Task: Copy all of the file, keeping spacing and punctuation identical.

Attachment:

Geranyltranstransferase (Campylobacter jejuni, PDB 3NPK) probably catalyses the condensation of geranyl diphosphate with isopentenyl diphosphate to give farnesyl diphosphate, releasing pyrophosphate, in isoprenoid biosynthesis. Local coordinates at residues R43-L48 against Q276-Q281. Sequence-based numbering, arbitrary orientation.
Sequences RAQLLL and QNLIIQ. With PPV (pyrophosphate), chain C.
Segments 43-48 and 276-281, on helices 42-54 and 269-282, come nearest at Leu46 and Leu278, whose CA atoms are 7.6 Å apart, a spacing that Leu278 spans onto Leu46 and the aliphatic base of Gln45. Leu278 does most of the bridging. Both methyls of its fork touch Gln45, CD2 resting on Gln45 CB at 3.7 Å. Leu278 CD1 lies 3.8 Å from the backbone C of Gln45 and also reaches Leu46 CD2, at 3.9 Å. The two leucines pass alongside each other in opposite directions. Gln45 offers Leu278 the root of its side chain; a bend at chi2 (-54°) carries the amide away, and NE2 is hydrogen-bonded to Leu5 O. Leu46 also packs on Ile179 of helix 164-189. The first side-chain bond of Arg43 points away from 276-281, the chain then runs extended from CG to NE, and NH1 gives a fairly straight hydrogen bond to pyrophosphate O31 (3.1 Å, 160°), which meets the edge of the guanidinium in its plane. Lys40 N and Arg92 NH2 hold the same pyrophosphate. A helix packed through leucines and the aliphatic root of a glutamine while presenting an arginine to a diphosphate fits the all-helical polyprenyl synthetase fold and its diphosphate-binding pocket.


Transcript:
Geranyltranstransferase (Campylobacter jejuni, PDB 3NPK) probably catalyses the condensation of geranyl diphosphate with isopentenyl diphosphate to give farnesyl diphosphate, releasing pyrophosphate, in isoprenoid biosynthesis. Local coordinates at residues R43-L48 against Q276-Q281. Sequence-based numbering, arbitrary orientation.
Sequences RAQLLL and QNLIIQ. With PPV (pyrophosphate), chain C.
Segments 43-48 and 276-281, on helices 42-54 and 269-282, come nearest at Leu46 and Leu278, whose CA atoms are 7.6 Å apart, a spacing that Leu278 spans onto Leu46 and the aliphatic base of Gln45. Leu278 does most of the bridging. Both methyls of its fork touch Gln45, CD2 resting on Gln45 CB at 3.7 Å. Leu278 CD1 lies 3.8 Å from the backbone C of Gln45 and also reaches Leu46 CD2, at 3.9 Å. The two leucines pass alongside each other in opposite directions. Gln45 offers Leu278 the root of its side chain; a bend at chi2 (-54°) carries the amide away, and NE2 is hydrogen-bonded to Leu5 O. Leu46 also packs on Ile179 of helix 164-189. The first side-chain bond of Arg43 points away from 276-281, the chain then runs extended from CG to NE, and NH1 gives a fairly straight hydrogen bond to pyrophosphate O31 (3.1 Å, 160°), which meets the edge of the guanidinium in its plane. Lys40 N and Arg92 NH2 hold the same pyrophosphate. A helix packed through leucines and the aliphatic root of a glutamine while presenting an arginine to a diphosphate fits the all-helical polyprenyl synthetase fold and its diphosphate-binding pocket.